Aoife Healy

Aoife Healy



Thesis title: Conservation of Africa’s most ubiquitous primates: management, mitigation, and mapping

Start year: 2012


Research topic

The core of my research will be the comprehensive meta-analysis of the relatively abundant data available for the Chlorocebus genus. This will involve the review, analysis, and contextualisation of these data. This desk-based study will cover a variety of topics including crop-raiding, sanctuary/rescue centre arrivals data, trophy-hunting, the history of vervet taxonomy and nomenclature, and ultimately the distribution, past and present, of these highly successful primates.

Through the use of GIS I will develop improved distribution maps for the six species of vervet. Occurrence data will be sourced through a combination of museum specimen indices, an exhaustive literature search, and communication with active researchers in the field. Suitable habitat will be mapped, incorporating elevation, layers of vegetation data, water sources, and other such ecological variables. This will be overlain with land use data, areas of human development, infrastructure and urbanisation, thereby highlighting areas of potential conflict with humans. Changes in habitat suitability over time will be incorporated, as well as areas of reported extirpations.

I will investigate arrivals data from sanctuaries and rescue centres throughout the range of each species, highlighting trends over time at individual centres and across sanctuaries. These data will also be incorporated into the GIS – delineating areas of recorded conflict and facilitating the prediction of other areas of such anthropogenic risk.

The ultimate product of this mapping project will be an ‘Interactive Encounters Map’. This will be a user-friendly online map on my website ( that will invite researchers and interested laypeople to input data. A simple click on the grid square where vervets have been encountered will allow the person to give the most general information. Once a grid has been selected a further questionnaire will allow more detailed information to be gathered where possible (such as approximation of troop size, activity, changes in frequency of encounters over time in the case of long-term research sites). These data can then be analysed and input into a constantly updating distribution map.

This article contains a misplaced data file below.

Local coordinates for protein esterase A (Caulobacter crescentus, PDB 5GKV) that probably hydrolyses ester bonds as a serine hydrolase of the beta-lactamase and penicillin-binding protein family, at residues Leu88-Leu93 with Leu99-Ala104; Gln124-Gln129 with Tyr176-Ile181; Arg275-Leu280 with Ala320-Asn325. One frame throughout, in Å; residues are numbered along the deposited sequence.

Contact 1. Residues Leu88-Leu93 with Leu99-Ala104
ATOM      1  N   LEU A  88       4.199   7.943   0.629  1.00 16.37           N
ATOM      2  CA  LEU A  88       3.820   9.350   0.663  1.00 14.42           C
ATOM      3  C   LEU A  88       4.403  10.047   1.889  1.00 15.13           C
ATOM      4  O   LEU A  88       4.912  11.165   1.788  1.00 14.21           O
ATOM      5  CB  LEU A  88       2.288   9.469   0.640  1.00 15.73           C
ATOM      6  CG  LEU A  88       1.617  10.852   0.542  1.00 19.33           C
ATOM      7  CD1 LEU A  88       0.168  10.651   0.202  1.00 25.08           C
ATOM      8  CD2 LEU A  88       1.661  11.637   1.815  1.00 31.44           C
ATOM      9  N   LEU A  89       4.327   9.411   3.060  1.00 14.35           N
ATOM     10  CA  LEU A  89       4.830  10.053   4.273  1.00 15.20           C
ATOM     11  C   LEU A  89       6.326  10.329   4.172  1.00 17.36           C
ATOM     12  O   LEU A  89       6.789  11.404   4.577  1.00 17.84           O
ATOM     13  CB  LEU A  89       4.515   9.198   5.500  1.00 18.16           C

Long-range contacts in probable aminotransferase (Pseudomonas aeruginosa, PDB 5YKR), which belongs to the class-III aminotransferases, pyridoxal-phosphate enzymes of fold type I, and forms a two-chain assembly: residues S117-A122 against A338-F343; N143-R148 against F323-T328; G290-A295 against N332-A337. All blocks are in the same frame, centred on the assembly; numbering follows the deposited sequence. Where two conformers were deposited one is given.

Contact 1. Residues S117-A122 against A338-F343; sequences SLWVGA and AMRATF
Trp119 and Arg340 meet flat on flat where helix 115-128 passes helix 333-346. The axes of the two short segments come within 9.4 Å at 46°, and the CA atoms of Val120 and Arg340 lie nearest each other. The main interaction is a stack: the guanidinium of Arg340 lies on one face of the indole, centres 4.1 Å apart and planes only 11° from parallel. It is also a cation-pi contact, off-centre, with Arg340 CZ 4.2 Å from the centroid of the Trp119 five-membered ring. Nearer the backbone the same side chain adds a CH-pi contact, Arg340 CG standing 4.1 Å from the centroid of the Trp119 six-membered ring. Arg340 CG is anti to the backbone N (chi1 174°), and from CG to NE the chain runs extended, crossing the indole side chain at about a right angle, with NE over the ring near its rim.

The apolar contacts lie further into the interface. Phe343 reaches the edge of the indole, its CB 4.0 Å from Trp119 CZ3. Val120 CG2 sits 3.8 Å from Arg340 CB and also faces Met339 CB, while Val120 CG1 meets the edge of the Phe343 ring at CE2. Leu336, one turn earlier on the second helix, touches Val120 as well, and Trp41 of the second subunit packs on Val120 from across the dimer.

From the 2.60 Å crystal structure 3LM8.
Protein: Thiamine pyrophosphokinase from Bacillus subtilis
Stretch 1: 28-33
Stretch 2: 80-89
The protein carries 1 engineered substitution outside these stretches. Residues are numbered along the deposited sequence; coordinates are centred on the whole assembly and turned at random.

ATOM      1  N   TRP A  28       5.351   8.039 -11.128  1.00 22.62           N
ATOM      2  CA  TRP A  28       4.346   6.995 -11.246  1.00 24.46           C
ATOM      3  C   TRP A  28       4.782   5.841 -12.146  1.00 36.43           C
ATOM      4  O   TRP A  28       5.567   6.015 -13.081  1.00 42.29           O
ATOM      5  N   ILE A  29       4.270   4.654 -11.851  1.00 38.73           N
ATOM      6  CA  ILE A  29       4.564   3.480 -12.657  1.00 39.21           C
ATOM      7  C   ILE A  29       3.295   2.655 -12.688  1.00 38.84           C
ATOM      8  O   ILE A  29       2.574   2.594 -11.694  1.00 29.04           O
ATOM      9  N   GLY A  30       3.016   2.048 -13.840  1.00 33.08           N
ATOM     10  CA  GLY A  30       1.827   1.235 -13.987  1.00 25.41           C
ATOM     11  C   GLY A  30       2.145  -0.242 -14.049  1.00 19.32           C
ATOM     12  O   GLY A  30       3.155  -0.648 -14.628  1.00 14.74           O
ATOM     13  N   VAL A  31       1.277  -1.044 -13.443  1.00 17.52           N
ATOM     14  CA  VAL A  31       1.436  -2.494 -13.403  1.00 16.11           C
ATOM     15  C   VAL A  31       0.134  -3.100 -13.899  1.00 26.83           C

Chlorocebus, Vervet monkeys, Species Distribution Modelling, Meta-analysis, Primate sanctuaries, Interactive map

General research interests

Conservation, Taxonomy, Primates, Least Concern species conservation, Geographic Information Sciences, Internet databases

Work in progress

  • A review of vervet crop-raiding behaviour: What (if any) factors influence vervet crop choice?
  • Three years of arrivals at the Vervet Monkey Foundation, Limpopo, South Africa, March 2009 to March 2012
  • Vervets in primate trophy hunting
  • The Handbook of Mammals of the World Vol. 3. Primates, Cercopithecus entries, Edited by Russell A. Mittermeier, Don E. Wilson. Published by Lynx Edicions

Academic and professional training

  • BScAN Neuroscience, University College Cork, Ireland, 2008
  • MSc Primate Conservation, Oxford Brookes University, 2010

Other experience and professional activities

I come from a sanctuary background. I volunteered as a primate handler and rehabilitator at the Vervet Monkey Foundation in the Limpopo Province of South Africa over a three year period from 2006 to 2009. Here I was responsible for general animal husbandry, health monitoring, integration, rehabilitation, and some volunteer coordination and training. Furthering this experience, I spent a month at the Limbe Wildlife Centre, Limbe, Cameroon, in 2009, where they provide sanctuary for some tantalus monkeys as well as a variety of guenons and mangabeys, gorillas and chimpanzees, and several bird and reptile species.

These experiences inspired my entry into the Primate Conservation MSc programme at Oxford Brookes University, hoping to develop the necessary skills and knowledge to contribute to conservation through research.

In 2010 I was a research-assistant in the field in the Samara Game Reserve in the Eastern Cape Province, South Africa, a long-term research site of the Barrett-Henzi Lab research group of the Psychology department of Lethbridge University, Canada.

I am currently a trustee and treasurer of a Berkshire-based conservation education charity – MASC: Monkeys Acting in Schools for Conservation who received the PSGB Conservation Working Party Grant, 2012 ( We teach about conservation issues and environmental responsibility through the fun and interactive medium of theatre.

I designed and maintain an educational website about vervet monkeys, their behaviour, ecology, taxonomy, and conservation ( This site will be the site from which I will launch the ‘Interactive Encounter Map’.